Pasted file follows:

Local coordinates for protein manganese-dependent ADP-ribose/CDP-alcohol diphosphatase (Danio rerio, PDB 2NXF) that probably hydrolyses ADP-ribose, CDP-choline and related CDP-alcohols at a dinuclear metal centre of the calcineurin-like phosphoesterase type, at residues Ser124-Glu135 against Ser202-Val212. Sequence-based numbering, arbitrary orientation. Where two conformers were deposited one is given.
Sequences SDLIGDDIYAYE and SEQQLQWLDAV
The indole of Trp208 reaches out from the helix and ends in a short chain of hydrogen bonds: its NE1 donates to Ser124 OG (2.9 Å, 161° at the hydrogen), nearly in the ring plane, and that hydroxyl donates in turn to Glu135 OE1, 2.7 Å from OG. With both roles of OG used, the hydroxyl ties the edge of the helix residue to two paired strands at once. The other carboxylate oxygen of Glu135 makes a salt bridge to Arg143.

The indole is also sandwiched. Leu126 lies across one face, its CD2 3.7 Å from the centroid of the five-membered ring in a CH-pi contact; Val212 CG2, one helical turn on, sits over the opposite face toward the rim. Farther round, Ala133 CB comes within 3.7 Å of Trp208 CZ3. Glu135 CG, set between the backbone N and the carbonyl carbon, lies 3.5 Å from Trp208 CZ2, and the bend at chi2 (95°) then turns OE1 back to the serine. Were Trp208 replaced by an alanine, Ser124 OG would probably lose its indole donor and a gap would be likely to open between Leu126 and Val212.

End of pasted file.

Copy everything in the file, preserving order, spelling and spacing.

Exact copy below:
Local coordinates for protein manganese-dependent ADP-ribose/CDP-alcohol diphosphatase (Danio rerio, PDB 2NXF) that probably hydrolyses ADP-ribose, CDP-choline and related CDP-alcohols at a dinuclear metal centre of the calcineurin-like phosphoesterase type, at residues Ser124-Glu135 against Ser202-Val212. Sequence-based numbering, arbitrary orientation. Where two conformers were deposited one is given.
Sequences SDLIGDDIYAYE and SEQQLQWLDAV
The indole of Trp208 reaches out from the helix and ends in a short chain of hydrogen bonds: its NE1 donates to Ser124 OG (2.9 Å, 161° at the hydrogen), nearly in the ring plane, and that hydroxyl donates in turn to Glu135 OE1, 2.7 Å from OG. With both roles of OG used, the hydroxyl ties the edge of the helix residue to two paired strands at once. The other carboxylate oxygen of Glu135 makes a salt bridge to Arg143.

The indole is also sandwiched. Leu126 lies across one face, its CD2 3.7 Å from the centroid of the five-membered ring in a CH-pi contact; Val212 CG2, one helical turn on, sits over the opposite face toward the rim. Farther round, Ala133 CB comes within 3.7 Å of Trp208 CZ3. Glu135 CG, set between the backbone N and the carbonyl carbon, lies 3.5 Å from Trp208 CZ2, and the bend at chi2 (95°) then turns OE1 back to the serine. Were Trp208 replaced by an alanine, Ser124 OG would probably lose its indole donor and a gap would be likely to open between Leu126 and Val212.